Day 10 – 4 October. The archaeologists ensure that volunteers meticulously record progress in each feature. A finely decorated piece of Samian ware is found in the ditch of Trench 2, Trench 6 yields the major part of a black burnished ware pot and almost at the end of the day the largest segment of pot yet found emerges from Trench 2.

Digging and recording in Trench 2

Digging and recording in Trench 2

Paul Denning and Jane Hennessy record progress in Trench 6

Paul Denning and Jane Hennessy record progress in Trench 6

This decorative piece of Samian ware from Trench 2 may be from a fruit bowl

This decorative piece of Samian ware from Trench 2 may be from a fruit bowl

Samian ware base with maker’s stamp, possibly from the same bowl

Samian ware base with maker’s stamp, possibly from the same bowl

Base of a black burnished ware pot from Trench 6

Base of a black burnished ware pot from Trench 6

Day 11 – 5 October. A start is made on cleaning Trench 3 by boys from Hanley Castle High School and quite soon they find a piece of stone-age worked flint. Work continues in the other trenches, recording and recovering finds.

Boys from Hanley Castle High School work in Trench 3

Boys from Hanley Castle High School work in Trench 3

A large segment of storage jar found in Trench 2

A large segment of storage jar found in Trench 2

Pieces of Severn Valley ware and a Roman nail found in Trench 2

Pieces of Severn Valley ware and a Roman nail found in Trench 2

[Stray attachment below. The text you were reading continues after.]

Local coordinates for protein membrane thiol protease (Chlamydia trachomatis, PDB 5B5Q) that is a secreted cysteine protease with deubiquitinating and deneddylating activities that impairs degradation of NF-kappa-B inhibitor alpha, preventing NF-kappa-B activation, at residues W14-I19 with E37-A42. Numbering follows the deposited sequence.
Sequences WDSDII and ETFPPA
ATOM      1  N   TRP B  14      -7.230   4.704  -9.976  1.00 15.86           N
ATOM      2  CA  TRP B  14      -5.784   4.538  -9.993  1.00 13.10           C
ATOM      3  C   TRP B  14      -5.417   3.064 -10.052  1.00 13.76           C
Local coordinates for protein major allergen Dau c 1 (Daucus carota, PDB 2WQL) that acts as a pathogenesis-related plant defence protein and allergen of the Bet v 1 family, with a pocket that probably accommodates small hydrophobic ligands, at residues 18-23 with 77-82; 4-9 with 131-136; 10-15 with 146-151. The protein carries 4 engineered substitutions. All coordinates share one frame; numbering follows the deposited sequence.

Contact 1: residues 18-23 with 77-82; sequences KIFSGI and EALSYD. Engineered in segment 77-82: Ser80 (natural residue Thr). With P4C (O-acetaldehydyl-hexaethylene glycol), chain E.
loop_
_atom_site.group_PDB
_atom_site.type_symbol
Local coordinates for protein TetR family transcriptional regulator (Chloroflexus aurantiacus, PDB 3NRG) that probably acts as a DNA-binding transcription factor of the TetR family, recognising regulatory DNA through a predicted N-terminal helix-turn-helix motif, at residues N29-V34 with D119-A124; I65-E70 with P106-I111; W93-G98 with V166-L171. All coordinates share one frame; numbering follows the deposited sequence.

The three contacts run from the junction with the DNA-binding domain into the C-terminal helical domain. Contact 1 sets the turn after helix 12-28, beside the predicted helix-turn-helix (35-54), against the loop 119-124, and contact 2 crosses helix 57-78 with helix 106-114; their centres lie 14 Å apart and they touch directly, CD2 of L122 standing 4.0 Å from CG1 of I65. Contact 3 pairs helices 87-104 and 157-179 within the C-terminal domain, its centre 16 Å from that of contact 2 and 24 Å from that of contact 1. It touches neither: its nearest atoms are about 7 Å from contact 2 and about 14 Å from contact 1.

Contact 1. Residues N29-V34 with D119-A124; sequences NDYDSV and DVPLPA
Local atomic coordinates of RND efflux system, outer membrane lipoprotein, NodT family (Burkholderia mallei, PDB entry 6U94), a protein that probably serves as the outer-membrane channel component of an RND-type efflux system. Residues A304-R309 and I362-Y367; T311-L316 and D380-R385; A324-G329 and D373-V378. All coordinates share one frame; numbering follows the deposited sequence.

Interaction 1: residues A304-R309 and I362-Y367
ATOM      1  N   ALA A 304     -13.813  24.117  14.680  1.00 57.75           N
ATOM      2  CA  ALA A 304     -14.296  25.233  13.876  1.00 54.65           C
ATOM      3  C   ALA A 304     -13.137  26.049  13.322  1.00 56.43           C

Day 12 – 6 October. The community dig Open Day when Roman pottery expert Dr Jane Evans talks about finds at Hanley Castle High School and visitors are taken on conducted tours of the site by archaeologists Derek Hurst and Jon Webster. Volunteers continue working in the trenches on the last day of the lottery-funded exercise. Since not all features have been fully recorded and interesting finds continue to be made, The Hanleys’ Village Society decides to fund a further four days of supervised digging, starting on 9 October.

Visitors to the Open Day at  Hanley Castle High School

Visitors to the Open Day at Hanley Castle High School

Dr Jane Evans examines a substantial piece of Malvernian ware, possibly part of a bread oven

Dr Jane Evans examines a substantial piece of Malvernian ware, possibly part of a bread oven

Visitors look at the work being done in Trench 6

Visitors look at the work being done in Trench 6

Jane Hennessy and Dave Read uncover large pieces of pot

Jane Hennessy and Dave Read uncover large pieces of pot

For news of Week 1 click here.

For news of Week 3 click here.

Click on any of the above pictures to view a larger version or watch on the slideshow below.

This slideshow requires JavaScript.

Advertisements

Leave a Reply

Fill in your details below or click an icon to log in:

WordPress.com Logo

You are commenting using your WordPress.com account. Log Out / Change )

Twitter picture

You are commenting using your Twitter account. Log Out / Change )

Facebook photo

You are commenting using your Facebook account. Log Out / Change )

Google+ photo

You are commenting using your Google+ account. Log Out / Change )

Connecting to %s